Fast forward to the future: Remotely operated cars roll through downtown, Sac State
No driver was in the car, but after a press conference on Monday, a hybrid Lincoln MKZ successfully ferried Mayor Darrell Steinberg and various dignitaries through several blocks in downtown Sacramento.
The driver, Steve, was more than 100 miles away in the Silicon Valley, sitting inside the headquarters of Phantom Auto.
The ride itself was made possible by Phantom Auto’s new remote operation software, which brings us as close to the future as current state law allows.
From April 14-16, Phantom Auto gave tele-operated vehicle rides to community members in Sacramento to demonstrate the reliability of its remote operation software, which represents a critical step toward a fully autonomous vehicle.
California law currently requires autonomous vehicle companies to test driverless vehicles on public roads with a remote operator, who can take control of the vehicle in case it encounters a scenario it can’t handle on its own.
“Sacramento is now one of the first cities in the country with streets where an autonomous car can safely be tested with a backup operator knowing that the wireless connection will always be viable,” said Sacramento Mayor Darrell Steinberg. “It’s another step in Sacramento’s emergence as a key testing ground for new mobility technologies.”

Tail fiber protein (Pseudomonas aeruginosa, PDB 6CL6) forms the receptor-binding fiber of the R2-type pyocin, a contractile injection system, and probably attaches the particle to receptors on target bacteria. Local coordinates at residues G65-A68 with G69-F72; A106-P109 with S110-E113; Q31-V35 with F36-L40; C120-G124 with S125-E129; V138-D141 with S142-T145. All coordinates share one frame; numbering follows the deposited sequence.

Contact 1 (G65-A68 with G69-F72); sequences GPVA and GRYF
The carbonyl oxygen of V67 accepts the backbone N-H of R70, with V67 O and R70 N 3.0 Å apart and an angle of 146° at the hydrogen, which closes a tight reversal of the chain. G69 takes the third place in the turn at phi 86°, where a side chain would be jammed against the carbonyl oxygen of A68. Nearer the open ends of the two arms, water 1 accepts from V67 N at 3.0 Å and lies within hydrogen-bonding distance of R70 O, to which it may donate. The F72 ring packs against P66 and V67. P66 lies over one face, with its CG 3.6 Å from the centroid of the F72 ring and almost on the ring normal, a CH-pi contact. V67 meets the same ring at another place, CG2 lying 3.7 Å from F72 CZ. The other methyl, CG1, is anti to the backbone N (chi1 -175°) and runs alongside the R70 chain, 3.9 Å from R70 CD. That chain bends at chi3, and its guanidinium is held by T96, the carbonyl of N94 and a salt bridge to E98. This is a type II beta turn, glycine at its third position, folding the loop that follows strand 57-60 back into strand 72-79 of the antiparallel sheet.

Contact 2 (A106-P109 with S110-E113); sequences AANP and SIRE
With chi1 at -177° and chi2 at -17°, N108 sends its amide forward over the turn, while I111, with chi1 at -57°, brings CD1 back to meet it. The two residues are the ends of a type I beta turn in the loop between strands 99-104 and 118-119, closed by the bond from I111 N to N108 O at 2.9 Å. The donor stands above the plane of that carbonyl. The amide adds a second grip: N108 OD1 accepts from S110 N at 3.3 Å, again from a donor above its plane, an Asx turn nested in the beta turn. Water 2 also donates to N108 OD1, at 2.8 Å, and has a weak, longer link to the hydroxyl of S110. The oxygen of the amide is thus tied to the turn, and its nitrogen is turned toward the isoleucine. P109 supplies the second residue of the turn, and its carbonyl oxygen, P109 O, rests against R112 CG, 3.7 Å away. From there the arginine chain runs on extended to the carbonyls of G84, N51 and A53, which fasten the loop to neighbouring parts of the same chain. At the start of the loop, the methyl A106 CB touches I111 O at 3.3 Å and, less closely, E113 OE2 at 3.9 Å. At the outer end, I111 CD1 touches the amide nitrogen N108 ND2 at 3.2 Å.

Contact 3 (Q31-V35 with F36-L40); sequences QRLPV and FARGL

In 2018, Phantom Auto and the City of Sacramento announced its partnership to support remote operation technology for driverless vehicles. The partnership was made possible through the Sacramento Urban Technology Lab, a City-run innovation program.
Since the partnership was announced, Phantom has been mapping the wireless coverage needed for teleoperation of cars on two routes – one downtown and one at Sacramento State University. The company merges coverage from multiple cell carriers to make sure that it has a reliable network for teleoperation – which relies on continuous wireless communication.
As the capital of California, the world’s fifth-largest economy, Sacramento is a natural choice for testing autonomous vehicles. With 500,000 residents, Sacramento is big enough to test new technologies but small enough to do so in a manageable fashion.